War Rigs: The tech used to shoot Mad Max: Fury Road

One of this summer's biggest hits is undoubtedly 'Mad Max: Fury Road'. Its narrative is built around an extended car chase, brought to life through physical stunts and visual effects work. We spoke with a few of the film's visual effects supervisors about the gear used to shoot the film (from an Arri Alexa to an iPhone 6) and the impact it had on their work. Read more

The travel photography of HDR guru Trey Ratcliff

Photographer Trey Ratcliff is known for imagery that couples saturated colors with dramatic flair and cinematic subjects. Shooting HDR for nearly a decade now, his work has been featured on major networks and is even displayed at the Smithsonian Institute. Read our Q&A and take a look at more of his colorful work. Read more

Opinion - Erez Marom: Whatever it Doesn't Take

One of the common ways landscape photographers seek to set themselves apart from others is to shoot from hard-to-reach locations. The notion that a 'good' photographer is one that pushes his or her physical boundaries - hikes farther, climbs higher, endures pain - all to get a unique shot. In this opinion piece, photographer Erez Marom calls this idea into question. Read more

Readers' Showcase: Sarnim Dean

Born and raised in New Zealand, DPR reader Sarnim Dean has been surrounded his whole life by wildlife and landscapes many of us only dream of visiting. He explores the country on his mountain bike and with his camera. Take a look at some of his images and find out more about him in our Q&A. See gallery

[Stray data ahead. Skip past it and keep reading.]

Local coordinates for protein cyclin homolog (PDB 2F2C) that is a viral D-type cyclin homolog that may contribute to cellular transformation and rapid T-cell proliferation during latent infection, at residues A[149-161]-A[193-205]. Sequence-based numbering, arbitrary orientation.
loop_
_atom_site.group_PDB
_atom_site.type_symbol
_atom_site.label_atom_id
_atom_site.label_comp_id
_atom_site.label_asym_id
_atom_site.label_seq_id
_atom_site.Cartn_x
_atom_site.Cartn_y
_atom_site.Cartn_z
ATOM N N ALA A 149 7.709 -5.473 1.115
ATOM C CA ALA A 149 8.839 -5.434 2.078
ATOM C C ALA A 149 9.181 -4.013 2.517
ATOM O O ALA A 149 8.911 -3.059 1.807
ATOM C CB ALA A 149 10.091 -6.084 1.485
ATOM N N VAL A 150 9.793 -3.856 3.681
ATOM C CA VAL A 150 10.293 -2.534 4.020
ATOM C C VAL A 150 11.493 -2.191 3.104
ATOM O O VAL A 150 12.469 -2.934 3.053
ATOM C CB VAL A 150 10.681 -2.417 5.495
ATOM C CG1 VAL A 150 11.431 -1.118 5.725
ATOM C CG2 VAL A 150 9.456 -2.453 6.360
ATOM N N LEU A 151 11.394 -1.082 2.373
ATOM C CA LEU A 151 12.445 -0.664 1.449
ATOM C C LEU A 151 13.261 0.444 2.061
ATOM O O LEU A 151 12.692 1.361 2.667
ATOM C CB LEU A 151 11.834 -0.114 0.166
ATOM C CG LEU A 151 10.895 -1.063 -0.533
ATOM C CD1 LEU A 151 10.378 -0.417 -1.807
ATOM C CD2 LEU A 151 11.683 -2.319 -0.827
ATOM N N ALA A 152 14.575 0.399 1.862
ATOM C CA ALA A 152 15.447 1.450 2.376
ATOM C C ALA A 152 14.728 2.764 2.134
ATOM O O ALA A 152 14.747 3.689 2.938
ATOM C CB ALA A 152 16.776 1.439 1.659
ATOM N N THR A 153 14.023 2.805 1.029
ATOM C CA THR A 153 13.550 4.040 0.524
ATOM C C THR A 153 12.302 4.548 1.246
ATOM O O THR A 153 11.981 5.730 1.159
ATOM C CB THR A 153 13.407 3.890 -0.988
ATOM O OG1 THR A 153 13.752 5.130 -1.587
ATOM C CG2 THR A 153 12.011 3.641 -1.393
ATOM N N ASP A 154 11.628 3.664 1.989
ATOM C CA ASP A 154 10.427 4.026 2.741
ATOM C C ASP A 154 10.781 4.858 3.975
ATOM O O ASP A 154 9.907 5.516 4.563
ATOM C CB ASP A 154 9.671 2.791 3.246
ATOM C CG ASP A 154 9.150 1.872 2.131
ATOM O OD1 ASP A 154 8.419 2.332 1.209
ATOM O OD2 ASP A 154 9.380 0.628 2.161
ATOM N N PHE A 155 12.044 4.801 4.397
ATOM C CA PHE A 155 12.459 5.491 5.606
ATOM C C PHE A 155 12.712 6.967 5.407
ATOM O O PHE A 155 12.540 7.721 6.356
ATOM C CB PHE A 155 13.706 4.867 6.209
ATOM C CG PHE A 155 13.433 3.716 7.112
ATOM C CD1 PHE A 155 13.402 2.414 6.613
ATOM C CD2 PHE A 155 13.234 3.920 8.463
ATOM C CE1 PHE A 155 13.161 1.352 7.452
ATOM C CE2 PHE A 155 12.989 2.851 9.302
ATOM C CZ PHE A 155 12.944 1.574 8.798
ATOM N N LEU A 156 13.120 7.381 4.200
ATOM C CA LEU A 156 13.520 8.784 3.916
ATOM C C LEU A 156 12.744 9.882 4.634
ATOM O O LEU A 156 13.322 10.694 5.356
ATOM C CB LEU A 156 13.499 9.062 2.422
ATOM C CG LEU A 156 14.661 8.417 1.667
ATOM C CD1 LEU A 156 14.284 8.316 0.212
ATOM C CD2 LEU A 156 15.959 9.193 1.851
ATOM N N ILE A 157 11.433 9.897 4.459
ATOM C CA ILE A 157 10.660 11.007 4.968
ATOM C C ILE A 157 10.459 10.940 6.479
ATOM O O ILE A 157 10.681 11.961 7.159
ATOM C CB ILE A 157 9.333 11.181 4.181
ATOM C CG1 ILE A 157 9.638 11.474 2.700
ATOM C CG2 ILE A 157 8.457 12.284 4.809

On the fly: SeattlePI.com photographer captures Blue Angels from the air

The Blue Angels announced their arrival in Seattle this week as they usually do - suddenly, and with a lot of noise. While we've been able to catch glimpses of them flying over from our office windows, as they prepare for a local maritime festival. But our view is nothing like the view SeattlePI.com photographer Josh Trujillo had during their flyby yesterday afternoon. Read more

Readers' Showcase: Luis dos Santos

Lobbies, office towers and stairwells seem like unlikely places to find artistic inspiration, but that's where Luis dos Santos' photography thrives. Based in Germany, he creates images that give ordinary spaces an otherworldly feel. See his work and read more about him in our Q&A. Read more

Photos of former Vice President Dick Cheney on September 11, 2001 released to public record

A collection of images featuring then-Vice President Dick Cheney on September 11, 2001 have recently been released to the public in response to a Freedom of Information Act request. Part of the National Archive, the images are available on Flickr and show Cheney traveling on Marine Two and at the President's Emergency Operations Center. Read more